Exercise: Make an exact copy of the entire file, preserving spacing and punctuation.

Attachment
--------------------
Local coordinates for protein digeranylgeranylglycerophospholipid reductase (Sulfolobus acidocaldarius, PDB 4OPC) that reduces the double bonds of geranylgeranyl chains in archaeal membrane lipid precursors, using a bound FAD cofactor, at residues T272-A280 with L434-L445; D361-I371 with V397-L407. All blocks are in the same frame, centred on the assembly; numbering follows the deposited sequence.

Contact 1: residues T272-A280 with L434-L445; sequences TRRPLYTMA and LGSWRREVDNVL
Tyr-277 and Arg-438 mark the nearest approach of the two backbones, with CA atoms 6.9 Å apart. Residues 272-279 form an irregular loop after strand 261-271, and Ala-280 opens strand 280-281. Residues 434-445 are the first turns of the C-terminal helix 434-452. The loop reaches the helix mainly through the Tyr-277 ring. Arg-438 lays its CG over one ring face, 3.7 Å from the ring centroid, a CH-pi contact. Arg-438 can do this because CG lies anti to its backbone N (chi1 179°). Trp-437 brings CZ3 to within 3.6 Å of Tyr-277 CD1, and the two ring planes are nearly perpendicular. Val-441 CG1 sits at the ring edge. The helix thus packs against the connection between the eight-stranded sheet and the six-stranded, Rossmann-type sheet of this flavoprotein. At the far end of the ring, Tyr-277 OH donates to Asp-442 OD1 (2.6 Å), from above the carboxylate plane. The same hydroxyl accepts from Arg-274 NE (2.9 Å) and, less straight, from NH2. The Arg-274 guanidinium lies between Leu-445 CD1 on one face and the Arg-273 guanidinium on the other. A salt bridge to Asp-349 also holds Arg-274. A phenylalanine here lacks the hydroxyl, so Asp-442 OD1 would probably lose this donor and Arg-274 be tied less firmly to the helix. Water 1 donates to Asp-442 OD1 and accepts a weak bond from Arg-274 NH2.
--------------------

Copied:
Local coordinates for protein digeranylgeranylglycerophospholipid reductase (Sulfolobus acidocaldarius, PDB 4OPC) that reduces the double bonds of geranylgeranyl chains in archaeal membrane lipid precursors, using a bound FAD cofactor, at residues T272-A280 with L434-L445; D361-I371 with V397-L407. All blocks are in the same frame, centred on the assembly; numbering follows the deposited sequence.

Contact 1: residues T272-A280 with L434-L445; sequences TRRPLYTMA and LGSWRREVDNVL
Tyr-277 and Arg-438 mark the nearest approach of the two backbones, with CA atoms 6.9 Å apart. Residues 272-279 form an irregular loop after strand 261-271, and Ala-280 opens strand 280-281. Residues 434-445 are the first turns of the C-terminal helix 434-452. The loop reaches the helix mainly through the Tyr-277 ring. Arg-438 lays its CG over one ring face, 3.7 Å from the ring centroid, a CH-pi contact. Arg-438 can do this because CG lies anti to its backbone N (chi1 179°). Trp-437 brings CZ3 to within 3.6 Å of Tyr-277 CD1, and the two ring planes are nearly perpendicular. Val-441 CG1 sits at the ring edge. The helix thus packs against the connection between the eight-stranded sheet and the six-stranded, Rossmann-type sheet of this flavoprotein. At the far end of the ring, Tyr-277 OH donates to Asp-442 OD1 (2.6 Å), from above the carboxylate plane. The same hydroxyl accepts from Arg-274 NE (2.9 Å) and, less straight, from NH2. The Arg-274 guanidinium lies between Leu-445 CD1 on one face and the Arg-273 guanidinium on the other. A salt bridge to Asp-349 also holds Arg-274. A phenylalanine here lacks the hydroxyl, so Asp-442 OD1 would probably lose this donor and Arg-274 be tied less firmly to the helix. Water 1 donates to Asp-442 OD1 and accepts a weak bond from Arg-274 NH2.